1922 · United States
Robert Barber is regarded as a well established artist, who originates from the United States. Robert Barber was born in 1922. Born in the same country and of the same generation are Ray Harryhausen, Gene Davis, Diane Arbus, Ellsworth Kelly and Roy Lichenstein.
Galleries and Exhibitions
Robert Barber's work is available for viewing at Kerry Schuss in New York, the United States. Robert Barber most recent exhibition recorded on Artland was at Kerry Schuss in New York with the exhibition Maintaining sanity. The exhibition was open from 07 February 2020 until 07 March 2020.
Historical Context of United States
The US, in particular New York city, remains as a central point that has played a substantial role in developing modern and contemporary art in the twentieth century. The idea of New York as a new multinational and highly powerful art hub emerged in the post war era, and the city succeeded in asserting its dominance over Paris, which used to be regarded as the most powerful global art capital. The predominance of the political and economic structures of the United States in the modern era has granted the country with a prevailing influence on the visual culture of the world. Abstract Expressionism, Pop Art, Minimalism, Conceptual Art, Neo-Expressionism, Graffiti and Street Art, are influential art movements that emerged in the United States. These very movements also echoed into a myriad of variations, such as alternative forms of Abstract Expressionism, as well as East and West Coast variants of Pop Art, among others. Some internationally distinguished U.S artists of the contemporary period age include Jackson Pollock, Mark Rothko, Jasper Johns, Robert Rauschenberg, Cy Twombly, Andy Warhol, Roy Lichtenstein, Frank Stella, Donald Judd, Cindy Sherman, Barbara Kruger, Julian Schnabel, Jean-Michel Basquiat and Keith Haring.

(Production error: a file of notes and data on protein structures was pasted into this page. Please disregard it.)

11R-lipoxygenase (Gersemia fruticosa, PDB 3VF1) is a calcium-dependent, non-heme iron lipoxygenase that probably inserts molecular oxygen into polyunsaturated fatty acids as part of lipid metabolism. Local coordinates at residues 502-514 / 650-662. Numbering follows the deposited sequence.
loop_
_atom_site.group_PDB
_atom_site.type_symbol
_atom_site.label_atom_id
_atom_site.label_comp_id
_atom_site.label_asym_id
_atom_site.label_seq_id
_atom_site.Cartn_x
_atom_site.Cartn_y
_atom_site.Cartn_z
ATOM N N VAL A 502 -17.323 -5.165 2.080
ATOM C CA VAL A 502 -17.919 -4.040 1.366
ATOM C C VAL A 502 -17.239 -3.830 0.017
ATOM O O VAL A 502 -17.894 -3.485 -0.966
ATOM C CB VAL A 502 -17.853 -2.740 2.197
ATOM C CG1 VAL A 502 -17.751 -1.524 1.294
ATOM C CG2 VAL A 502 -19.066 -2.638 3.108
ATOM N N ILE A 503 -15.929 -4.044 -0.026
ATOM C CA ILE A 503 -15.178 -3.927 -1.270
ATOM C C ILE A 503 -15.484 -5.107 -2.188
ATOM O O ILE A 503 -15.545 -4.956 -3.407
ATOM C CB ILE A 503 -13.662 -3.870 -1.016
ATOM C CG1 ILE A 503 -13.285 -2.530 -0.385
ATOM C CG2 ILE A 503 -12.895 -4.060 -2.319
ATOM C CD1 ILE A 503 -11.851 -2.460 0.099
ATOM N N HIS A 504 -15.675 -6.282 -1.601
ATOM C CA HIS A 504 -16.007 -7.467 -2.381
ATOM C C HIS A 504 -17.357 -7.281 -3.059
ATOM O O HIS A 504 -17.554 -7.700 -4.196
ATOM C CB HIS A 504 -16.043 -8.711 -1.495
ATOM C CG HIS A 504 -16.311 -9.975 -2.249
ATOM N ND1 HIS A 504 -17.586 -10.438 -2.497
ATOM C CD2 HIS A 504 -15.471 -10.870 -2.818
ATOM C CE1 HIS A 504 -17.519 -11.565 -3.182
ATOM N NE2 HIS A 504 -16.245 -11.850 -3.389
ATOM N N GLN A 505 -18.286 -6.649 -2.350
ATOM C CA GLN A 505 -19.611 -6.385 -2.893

Further Biographical Context for Robert Barber
Robert Barber was born in 1922 and was largely inspired by the 1930s growing up. The period of the 1930s is characterised by the conflict between a number of political ideologies, including Marxist Socialism, Capitalist Democracy, and the Totalitarianism of both Communism and Fascism. Artistic output in the United States was heavily impacted at the time by the Great Depression, and a number of artists took to focusing on ideas of humbleness and the ordinary man. For the first time in US history, artists began to explore into political subjects and attempted to use their art to impact society. Themes such as poverty, lack of affordable housing, anti-lynching, anti-fascism, and workers' strikes were predominant in many artists’ work.
- Galleries Representing this Artist